So I ran, I biked, I swam. I trained solidly for months on end making all the sacrifices every other Ironman racer makes. And, in what seemed like the blink of an eye, I found myself standing in Tempe, Arizona the morning of the race wondering how the hell I got there.


There was nothing that happened out of the ordinary before the race to get me overly nervous. Sure there were some fears of leg pain, of getting sick, of the unknown, of all the usual pre-race gobbledy-gook. But there was nothing really dramatic to get me worked up except, maybe, the weather.

Ironman Arizona is known for its strong winds. I’ll tell you more about that later, suffice to say, I’m light and I’m weak. If I auditioned for the movie “The Kite Runner”, I’d probably be cast as the kite.

High winds aside, there is also heat. Just my luck, Ironman Sunday was forecasted to be the one day of the month that got hit with a freak heat wave. Amidst a month of 80 degree days, Sunday’s highs were supposed to be 94 to 98.

Remember all the hoopla from the last Chicago Marathon? You know, it was where somebody died and another fifty were sent to the hospital because of the heat. Yeah well, it was only 88 degrees then. Compare that to the Ironman Arizona forecast and it seems downright balmy. Add 10 degrees and an extra 114.2 miles to the Chicago fiasco and, yes Virginia, there is cause for concern.

That said, when Chris and I got to the race site, it was a beautiful 70 degrees with clear blue skies.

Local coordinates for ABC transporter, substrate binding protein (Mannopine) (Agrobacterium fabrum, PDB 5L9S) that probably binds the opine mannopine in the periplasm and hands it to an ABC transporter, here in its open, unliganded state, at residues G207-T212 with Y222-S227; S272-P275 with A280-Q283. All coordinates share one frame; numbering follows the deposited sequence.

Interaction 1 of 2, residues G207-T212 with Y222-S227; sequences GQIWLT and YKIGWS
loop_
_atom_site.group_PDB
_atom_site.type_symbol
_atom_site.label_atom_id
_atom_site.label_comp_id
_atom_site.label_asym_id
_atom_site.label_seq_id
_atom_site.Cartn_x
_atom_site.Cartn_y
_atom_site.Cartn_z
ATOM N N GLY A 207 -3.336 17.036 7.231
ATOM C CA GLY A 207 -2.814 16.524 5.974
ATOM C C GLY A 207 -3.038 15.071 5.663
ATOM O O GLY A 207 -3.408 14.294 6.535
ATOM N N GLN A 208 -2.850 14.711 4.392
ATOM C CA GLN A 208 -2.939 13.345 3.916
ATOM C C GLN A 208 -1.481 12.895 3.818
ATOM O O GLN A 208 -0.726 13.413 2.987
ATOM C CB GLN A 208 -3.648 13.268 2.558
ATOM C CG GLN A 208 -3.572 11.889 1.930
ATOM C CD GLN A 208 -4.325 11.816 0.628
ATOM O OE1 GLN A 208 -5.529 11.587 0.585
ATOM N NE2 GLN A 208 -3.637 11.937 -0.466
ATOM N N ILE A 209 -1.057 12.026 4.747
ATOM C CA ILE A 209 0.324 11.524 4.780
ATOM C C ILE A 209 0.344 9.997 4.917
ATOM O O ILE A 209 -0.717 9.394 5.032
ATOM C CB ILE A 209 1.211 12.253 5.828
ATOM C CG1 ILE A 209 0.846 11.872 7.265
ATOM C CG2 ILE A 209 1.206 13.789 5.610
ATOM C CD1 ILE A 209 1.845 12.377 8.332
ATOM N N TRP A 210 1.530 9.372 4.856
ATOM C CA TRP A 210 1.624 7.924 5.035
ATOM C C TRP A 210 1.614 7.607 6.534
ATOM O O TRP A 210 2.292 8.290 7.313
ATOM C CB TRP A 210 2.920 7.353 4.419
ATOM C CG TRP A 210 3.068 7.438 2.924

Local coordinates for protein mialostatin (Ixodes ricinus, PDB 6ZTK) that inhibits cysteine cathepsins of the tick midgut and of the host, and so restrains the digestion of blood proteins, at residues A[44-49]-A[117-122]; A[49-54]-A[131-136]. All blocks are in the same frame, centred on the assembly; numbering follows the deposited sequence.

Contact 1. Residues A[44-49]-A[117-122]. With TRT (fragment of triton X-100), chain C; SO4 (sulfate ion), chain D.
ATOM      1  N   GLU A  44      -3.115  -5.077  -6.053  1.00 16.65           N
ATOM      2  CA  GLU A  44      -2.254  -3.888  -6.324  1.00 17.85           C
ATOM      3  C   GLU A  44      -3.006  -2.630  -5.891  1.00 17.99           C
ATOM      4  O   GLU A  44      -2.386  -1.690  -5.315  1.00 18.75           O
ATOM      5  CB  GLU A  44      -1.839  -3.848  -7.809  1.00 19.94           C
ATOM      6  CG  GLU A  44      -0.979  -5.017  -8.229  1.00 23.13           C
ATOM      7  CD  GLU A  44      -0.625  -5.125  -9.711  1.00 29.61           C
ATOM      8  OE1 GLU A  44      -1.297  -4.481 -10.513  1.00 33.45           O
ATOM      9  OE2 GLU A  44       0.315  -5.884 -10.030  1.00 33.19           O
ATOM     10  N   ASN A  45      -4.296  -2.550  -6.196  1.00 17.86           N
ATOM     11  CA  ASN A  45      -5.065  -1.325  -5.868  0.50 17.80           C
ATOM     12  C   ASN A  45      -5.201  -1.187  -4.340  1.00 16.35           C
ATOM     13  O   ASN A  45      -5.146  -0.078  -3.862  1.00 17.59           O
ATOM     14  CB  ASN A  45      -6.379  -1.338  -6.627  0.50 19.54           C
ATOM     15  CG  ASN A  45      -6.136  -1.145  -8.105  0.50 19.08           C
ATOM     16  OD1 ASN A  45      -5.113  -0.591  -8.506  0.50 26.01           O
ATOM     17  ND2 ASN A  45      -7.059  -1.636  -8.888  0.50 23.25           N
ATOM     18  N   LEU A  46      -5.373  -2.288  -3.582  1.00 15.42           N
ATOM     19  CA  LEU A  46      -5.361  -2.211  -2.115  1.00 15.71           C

The pre-race activities were relatively uneventful. You know the drill….Drop off special needs bags, freak out, open special needs bags, look inside, close special needs bags, pump up bike tires, use porta-potty, get my body numbered, try to stretch, act casual, put on wetsuit, exchange nervous banter with bike-rack mates, meander in silent anxiety to the swim start like neoprened cattle being herded to slaughter.

The day’s challenges:
* Kicking, fighting, pushing, shoving, biting, punching, smacking
* The sun. You can’t miss it.
* A dramatic inability to move in a straight line

The Ironman Arizona swim is a mass water start. A mass start at an Ironman is like a cross between the Ultimate Fighting Championship, Sea World and the Chicago riots of 1968. What happens is that 2,000 people dressed like seals float around in the water for a few minutes listening to a pretty pathetic version of the national anthem and then, at the blast of a canon – KA-BLAM!! – they all start punching and kicking, crawling and clawing, shoving and biting. In the triathlon world, we call that a “swim”.